A meteorite expert says a strange ball of fire that landed in a P.E.I. farmer's field last Saturday was not from a meteor.
Robert Hawkes, a professor of physics and specialist in meteors at Mount Allison University in New Brunswick, was asked by P.E.I.'s fire marshal to review evidence gathered on Louis Campbell's field in Grahams Road.
Campbell said he was sitting on his front yard when he saw a ball of fire land in his field. He said it was about the size of a football.
On Tuesday, after examining the site northeast of Summerside, Hawkes said he was disappointed but not surprised to discover that a meteorite was not the cause of the fire.
"We had a slight hope, I gave the estimate as one chance in a thousand there was a meteorite," he said.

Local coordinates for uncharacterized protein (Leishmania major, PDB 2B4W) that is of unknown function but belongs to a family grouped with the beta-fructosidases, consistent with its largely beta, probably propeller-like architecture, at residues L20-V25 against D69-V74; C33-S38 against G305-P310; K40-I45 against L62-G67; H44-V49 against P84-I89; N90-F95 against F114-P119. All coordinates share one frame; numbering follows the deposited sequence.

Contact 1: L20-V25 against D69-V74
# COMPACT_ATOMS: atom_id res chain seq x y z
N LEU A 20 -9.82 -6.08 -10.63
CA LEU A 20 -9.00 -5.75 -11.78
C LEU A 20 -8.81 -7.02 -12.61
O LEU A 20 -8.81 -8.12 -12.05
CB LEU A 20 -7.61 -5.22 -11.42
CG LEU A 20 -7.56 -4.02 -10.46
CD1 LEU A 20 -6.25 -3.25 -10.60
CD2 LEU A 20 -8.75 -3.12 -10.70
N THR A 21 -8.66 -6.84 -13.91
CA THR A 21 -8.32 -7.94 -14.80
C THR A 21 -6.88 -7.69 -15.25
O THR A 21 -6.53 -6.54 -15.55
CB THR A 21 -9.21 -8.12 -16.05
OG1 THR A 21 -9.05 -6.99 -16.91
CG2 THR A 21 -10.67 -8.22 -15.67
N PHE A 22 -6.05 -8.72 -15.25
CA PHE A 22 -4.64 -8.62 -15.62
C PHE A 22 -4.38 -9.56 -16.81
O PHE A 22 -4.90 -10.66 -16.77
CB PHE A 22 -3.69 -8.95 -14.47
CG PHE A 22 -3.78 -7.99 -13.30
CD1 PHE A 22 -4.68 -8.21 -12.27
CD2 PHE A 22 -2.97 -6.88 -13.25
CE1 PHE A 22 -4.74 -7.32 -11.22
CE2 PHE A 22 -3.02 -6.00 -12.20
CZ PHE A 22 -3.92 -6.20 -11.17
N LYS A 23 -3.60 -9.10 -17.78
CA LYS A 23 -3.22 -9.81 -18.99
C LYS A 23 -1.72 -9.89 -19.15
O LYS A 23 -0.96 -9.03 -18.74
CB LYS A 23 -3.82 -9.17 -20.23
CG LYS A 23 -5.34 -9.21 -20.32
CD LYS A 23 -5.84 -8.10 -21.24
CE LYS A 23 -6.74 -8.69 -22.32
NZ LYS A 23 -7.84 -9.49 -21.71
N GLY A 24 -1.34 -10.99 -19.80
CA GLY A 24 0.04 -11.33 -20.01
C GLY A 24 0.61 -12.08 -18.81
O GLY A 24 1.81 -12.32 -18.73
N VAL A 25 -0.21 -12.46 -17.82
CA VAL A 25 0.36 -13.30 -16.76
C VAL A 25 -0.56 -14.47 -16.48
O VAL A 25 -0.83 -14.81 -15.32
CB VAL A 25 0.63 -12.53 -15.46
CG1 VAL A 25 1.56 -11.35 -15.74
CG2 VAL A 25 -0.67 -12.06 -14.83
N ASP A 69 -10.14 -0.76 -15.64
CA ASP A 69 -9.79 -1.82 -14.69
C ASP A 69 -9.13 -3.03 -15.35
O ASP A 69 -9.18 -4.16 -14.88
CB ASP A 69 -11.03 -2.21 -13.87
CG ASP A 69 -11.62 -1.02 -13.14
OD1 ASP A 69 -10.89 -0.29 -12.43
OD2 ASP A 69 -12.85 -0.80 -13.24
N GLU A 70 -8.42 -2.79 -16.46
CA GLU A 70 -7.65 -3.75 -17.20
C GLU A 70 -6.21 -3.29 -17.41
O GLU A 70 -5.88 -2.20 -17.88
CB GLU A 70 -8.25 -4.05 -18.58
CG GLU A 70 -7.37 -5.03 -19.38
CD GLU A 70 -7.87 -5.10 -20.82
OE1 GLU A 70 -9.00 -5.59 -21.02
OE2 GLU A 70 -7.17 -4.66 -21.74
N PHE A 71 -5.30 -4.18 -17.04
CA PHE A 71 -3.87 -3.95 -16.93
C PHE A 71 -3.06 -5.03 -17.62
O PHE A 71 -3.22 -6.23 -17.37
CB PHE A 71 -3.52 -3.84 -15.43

Fire officials recovered a handful of what looked like ash.
Hawkes said a meteorite looks like a rock, with metallic bits in it. The professor — who has published more than 50 scientific papers on meteors and has contributed to two books on the subject — said the substance found by firefighters was too flaky to be a meteorite.
"Most meteorites would not break up into totally just flakes of stuff, which is what that looked like," he said.
"Most meteorites are stony objects that don't look that different from stones here, but they would have a black fusing crust and there's no indication of that."
Hawkes said the last meteorite recovered in Atlantic Canada was found in 1959.
Dave Blacquiere, P.E.I.'s fire marshal, told CBC News he's not sure what fell from the sky in Grahams Road. He said it may have been a flare or a firecracker, but no one in the area saw anything that would match that type of activity.
"If it were going to lead somewhere, to us having to come up with a definitive answer, we're just going to have to accept the fact that we had an incident here and we can't explain it away," he said.
Blacquiere said the investigation is over and the origin of the ball of fire will remain a mystery.